At this point I have The Bear’s Wife and the Settlement trilogy (and two associated novellas) under my belt, and–I’m ashamed to say–since September I have accumulated three substantial starts to other books, all of which are in Time Out at the moment. While I’m by no means a seasoned writer, I have discovered that there are different types of story structures, and that some lend themselves better to plotting than to pantsing, and vice versa.
Type 1: purely pantsed
Example: The Settlement novels
The author’s technique: create a group of characters. Throw them in hot water. See what happens.
You can see why this kind of story lends itself to the pantser’s approach. The only thing you need ahead of time is a feel for the world and the characters. And no, I don’t mean you need to do any elaborate worldbuilding. I only mean you need a vague idea and to evaluate your decisions, as you write the story, to make sure they make sense.
And you don’t have to figure everything out right away, either. I wrote Dark and Deep without knowing where the settlers were or how they got there. I also wrote it with zero physical description of Alex, Anna, or Arthur. All that was spackled on later.
The hazard of this approach is that you might end up with no driving story line and no stakes. So keep an eye on giving your characters real problems while you’re writing, okay?
Type 2: mildly plotted
Example: The Bear’s Wife
The author’s technique: define your problem and stakes, then pantse the rest.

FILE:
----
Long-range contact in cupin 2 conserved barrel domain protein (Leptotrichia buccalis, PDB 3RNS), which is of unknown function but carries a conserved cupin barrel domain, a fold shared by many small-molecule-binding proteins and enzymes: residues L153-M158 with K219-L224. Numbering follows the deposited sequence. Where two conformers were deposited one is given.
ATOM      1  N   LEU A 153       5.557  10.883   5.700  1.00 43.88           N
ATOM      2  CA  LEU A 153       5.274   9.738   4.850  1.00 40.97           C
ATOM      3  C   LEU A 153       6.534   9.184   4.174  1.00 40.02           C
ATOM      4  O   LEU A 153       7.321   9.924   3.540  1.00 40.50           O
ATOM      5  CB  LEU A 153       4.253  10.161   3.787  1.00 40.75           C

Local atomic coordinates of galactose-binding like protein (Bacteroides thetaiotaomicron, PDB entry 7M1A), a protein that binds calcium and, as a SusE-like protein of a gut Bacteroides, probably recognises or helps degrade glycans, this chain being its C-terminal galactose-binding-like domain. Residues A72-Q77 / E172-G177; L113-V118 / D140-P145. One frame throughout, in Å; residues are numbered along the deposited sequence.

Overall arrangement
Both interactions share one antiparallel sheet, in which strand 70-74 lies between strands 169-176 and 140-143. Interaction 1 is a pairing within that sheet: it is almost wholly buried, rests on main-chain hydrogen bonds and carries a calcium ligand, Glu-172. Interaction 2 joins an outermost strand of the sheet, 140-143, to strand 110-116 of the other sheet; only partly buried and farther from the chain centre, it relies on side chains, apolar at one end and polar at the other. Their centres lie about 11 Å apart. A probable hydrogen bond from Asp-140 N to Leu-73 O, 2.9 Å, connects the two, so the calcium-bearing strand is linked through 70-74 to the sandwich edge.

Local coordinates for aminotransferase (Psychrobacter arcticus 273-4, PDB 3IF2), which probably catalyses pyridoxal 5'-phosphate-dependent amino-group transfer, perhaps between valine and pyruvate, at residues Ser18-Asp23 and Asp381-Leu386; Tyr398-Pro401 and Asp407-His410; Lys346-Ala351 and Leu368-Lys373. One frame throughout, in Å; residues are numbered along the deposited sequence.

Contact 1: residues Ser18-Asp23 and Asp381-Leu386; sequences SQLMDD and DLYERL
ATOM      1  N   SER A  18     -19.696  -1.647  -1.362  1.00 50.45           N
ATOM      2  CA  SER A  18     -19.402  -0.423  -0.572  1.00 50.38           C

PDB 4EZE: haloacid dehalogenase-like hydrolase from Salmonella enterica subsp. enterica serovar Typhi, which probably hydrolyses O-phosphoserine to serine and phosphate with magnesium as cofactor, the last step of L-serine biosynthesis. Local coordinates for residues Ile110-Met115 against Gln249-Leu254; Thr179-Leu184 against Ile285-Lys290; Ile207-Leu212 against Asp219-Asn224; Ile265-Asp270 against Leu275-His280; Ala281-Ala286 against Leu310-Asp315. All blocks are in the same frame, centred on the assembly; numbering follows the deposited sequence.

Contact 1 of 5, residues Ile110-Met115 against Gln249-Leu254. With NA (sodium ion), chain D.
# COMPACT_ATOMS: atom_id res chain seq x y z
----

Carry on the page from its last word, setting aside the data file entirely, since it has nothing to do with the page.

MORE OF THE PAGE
I read Dwight V. Swain’s classic Techniques of the Selling Novel just before I began to write The Bear’s Wife. I knew I wanted to write a story in installments, so I took his advice and for each section of the story I filled in the blanks for the following sentence: W, facing problem X, must Y before Z. Simple as that. I also decided that I was going to have a heroine who was fun to be around, and a hero who was unambiguously the good guy. End of planning. The rest was pantsed.
This, I think, lends itself well to genre fiction, such as a traditional romance which has scripted beats and a foregone conclusion. In fact, if you follow the Seven Beats approach to writing a romance, you are doing this. I haven’t come up with anything clever; I’m just following writing advice.
Type 3: author as sneaky bastard
Example: one of my WIPs in Time Out
The author’s technique: meticulously plan ahead of time
This novel was conceived as a Clever Novel. It has an unreliable narrator. The story begins late in the action, but the reader doesn’t necessarily realize that until the end of the book. This kind of book needs to be meticulously planned ahead of time: the author needs to know all that history and to keep in mind what the narrator is actually thinking versus what the narrator should appear to be thinking.
This is exhausting, for a pantser. It’s probably bread and butter for a plotter. In any case, as a pantser, I find myself constantly re-writing scenes either because I’ve finally figured out what was actually going on in them, or because I forgot what my character’s motivations ought to be. And that, dear readers, is why this book is in Time Out.
What I have learned about my own writing process is that (1) I want my narrator to be likeable and honest, and (2) writing is magical for me when I’m writing Types 1 and 2. Type 3 is a chore.
Anyway: if you are trying to figure out your own writing process, I hope this helps. If you want to dive into the story and write, you’ll encounter the least grief with Type 1. If, on the other hand, you take after any of the assorted authors with R. R. as middle initials, go ahead for Type 3. You’ll have a blast.